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The Little Garden That Could

Published February 22, 2023

2023 marks the Conservatory’s 30th anniversary, and one staff member has been here since the beginning: Garry Clarke, Vice President of Planning. We caught up with Clarke to hear about his first unglamorous job in the John F. Wolfe Palm House, how he has seen the Conservatory’s spaces transform over three decades with community support and how he hopes the Conservatory will evolve for the next 30. 

Garry Clarke, the Conservatory’s Vice President of Planning

Although the historic John F. Wolfe Palm House was built in 1895, it was owned and maintained by Columbus Recreation and Parks until the 1990s. In 1991, Clarke joined the team to help prepare the Conservatory to host a huge international horticultural exposition, AmeriFlora ‘92. Clarke, a Brit whose family hails from Worcestershire, England, came to support AmeriFlora ‘92 as part of the The Ohio Program internship program through the College of Food, Agricultural, and Environmental Sciences at OSU. 

“My first job was to go into the Palm House with a hose and water down all the construction dust [while it underwent renovation].” The spigot was outside, so Clarke had to drag a hose through the high windows. “Day after day, that’s what I would do.”  

Ameriflora attracted 2 million visitors, it put Columbus on the map,” said Clarke. “It expanded and upgraded the Conservatory including the Grand Atrium, north and south biomes and added lakes and cascades in Franklin Park.” But after Ameriflora closed, the situation entered a holding pattern. “At the end, there was no money,” said Clarke. “They were figuring out what was next and trying to appoint the new board. They told me we could keep 4 people to maintain plants and the Conservatory, so that’s what we did.”

Clarke—on the far left—around the beginning of his career at the Conservatory

For a few months, Clarke and the remaining team were unsure of what would happen. But they were finally able to reopen to the public, now operating as an independent nonprofit. “The day we reopened was special,” Clarke recalled. “It was free that day and we had lines around the building all the way to Broad Street.”

After a day of celebration, tickets went on sale at the reasonable price of $3. But margins were still tight and staffing was lean. “We had started keeping the coins from the koi ponds” that visitors would drop in to make a wish. “For a while we had buckets and buckets of coins. We bought our first computer with change. It was an Intel 486, that’s what they were called back then. We pretty much used all of those coins.”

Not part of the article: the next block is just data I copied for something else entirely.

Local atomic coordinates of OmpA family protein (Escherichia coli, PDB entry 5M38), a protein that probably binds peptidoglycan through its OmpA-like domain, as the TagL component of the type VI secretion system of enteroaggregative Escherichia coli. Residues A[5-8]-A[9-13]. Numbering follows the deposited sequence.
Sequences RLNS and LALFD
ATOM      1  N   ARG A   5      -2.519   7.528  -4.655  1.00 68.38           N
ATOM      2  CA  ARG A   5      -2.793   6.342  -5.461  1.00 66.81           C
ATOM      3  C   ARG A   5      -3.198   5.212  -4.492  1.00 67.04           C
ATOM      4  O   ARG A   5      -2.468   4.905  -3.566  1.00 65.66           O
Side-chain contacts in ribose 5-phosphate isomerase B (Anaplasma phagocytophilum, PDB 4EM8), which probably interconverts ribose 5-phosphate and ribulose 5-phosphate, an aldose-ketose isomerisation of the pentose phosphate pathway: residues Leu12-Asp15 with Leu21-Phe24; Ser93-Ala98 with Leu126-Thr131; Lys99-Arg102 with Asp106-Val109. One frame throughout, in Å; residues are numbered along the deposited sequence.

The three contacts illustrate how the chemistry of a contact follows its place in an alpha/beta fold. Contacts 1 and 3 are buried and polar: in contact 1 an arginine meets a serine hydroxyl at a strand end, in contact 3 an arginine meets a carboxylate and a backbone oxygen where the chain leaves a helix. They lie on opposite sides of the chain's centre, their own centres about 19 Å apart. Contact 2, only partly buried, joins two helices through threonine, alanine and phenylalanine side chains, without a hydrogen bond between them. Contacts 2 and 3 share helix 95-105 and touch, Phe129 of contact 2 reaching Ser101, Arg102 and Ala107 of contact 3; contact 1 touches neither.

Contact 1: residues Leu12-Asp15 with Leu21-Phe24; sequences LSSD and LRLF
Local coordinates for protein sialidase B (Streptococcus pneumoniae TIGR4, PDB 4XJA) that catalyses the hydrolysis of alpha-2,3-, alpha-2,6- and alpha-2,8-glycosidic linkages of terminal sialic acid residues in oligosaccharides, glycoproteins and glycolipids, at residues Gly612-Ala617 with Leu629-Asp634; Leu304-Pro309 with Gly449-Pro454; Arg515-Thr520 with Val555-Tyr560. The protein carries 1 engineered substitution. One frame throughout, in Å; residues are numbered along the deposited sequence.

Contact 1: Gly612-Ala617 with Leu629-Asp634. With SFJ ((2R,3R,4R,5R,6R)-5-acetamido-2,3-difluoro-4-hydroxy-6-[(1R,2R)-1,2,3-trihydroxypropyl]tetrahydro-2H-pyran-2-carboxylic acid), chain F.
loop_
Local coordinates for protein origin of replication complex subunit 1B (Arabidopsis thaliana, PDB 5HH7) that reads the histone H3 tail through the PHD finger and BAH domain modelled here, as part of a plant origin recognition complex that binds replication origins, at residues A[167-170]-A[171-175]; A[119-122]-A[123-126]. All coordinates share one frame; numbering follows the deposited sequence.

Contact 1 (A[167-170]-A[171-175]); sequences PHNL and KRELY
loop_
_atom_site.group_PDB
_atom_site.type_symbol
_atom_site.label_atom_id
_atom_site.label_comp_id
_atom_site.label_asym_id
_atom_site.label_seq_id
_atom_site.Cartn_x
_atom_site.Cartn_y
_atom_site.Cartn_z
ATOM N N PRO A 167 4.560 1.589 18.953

Gradually, visitorship increased, and the addition of the annual butterflies show was a welcome shift in 1994. “That was a game changer, we started to get more admissions,” said Clarke. “From what I’ve heard now, we used all our funds to make it happen.” 

The gamble paid off, and the Conservatory continued to stabilize and grow. “We’ve had a lot of ups and downs. But someone called us the little garden that could,” said Clarke. Clarke even worked with his wife at the Conservatory when she worked as a horticulturist, going on to have his wedding reception in the Palm House years later. Clarke has seen the organization go through huge physical changes and renovations during his time. The first Dale Chihuly exhibition in 2003, Bruce A. Harkey joining as President & CEO in 2007, Palm House additions including building the rooftop Zen and Grove terraces, and the night in 2008 when the James Turrell light installation, Light Raiment II, was first turned on to illuminate the Palm House.

Clarke and Conservatory President & CEO, Bruce A. Harkey during the opening of Light Raiment II

Two of the biggest projects that Clarke has contributed to were the addition of the Scotts Miracle-Gro Company Community Garden Campus in 2009 and the Scotts Miracle-Gro Foundation Children’s Garden in 2018. Clarke had a background in horticulture, not construction or project management, so everything he now knows about building projects, he’s learned on the job. “The Community Garden Campus was eye opening for me. It was the first time I realized how something could go from a drawing on a piece of paper to something real.” Clarke believes that the Children’s Garden has been the single most transformative change for the Conservatory to date. “It did what the designers said it would do.” The garden now welcomes upwards of 70,000 children annually to a hands-on playspace built just for them. “But that was five years ago, believe it or not.”

Clarke overseeing renovations in the Dorothy M. Davis Showhouse

“Now we’ve come full circle,” he said, looking ahead to the projects we’ll undertake as part of our next phase of development. “The future is what excites me,” said Clarke. In 2022, the Conservatory was granted $1 million in funding to begin planning a renovation of the historic Palm House, which will be the largest capital project in Conservatory history. Thanks to the support of thousands of donors and supporters like you over the past 30 years, the Conservatory is poised to continue to grow, evolve and be a beloved place of connection in the community for years to come. A refresh of the organization’s guiding Master Plan is currently in the works in collaboration with Conservatory leadership, stakeholders, community members, staff, board and of course, Garry. 

“There’s more to do than we’ve done,” he said with a smile. “Bruce (the Conservatory’s CEO) often talks to me about legacy. You want to leave this organization in a stronger place than when you started.” With Clarke’s support, the Conservatory is ready to do just that. 

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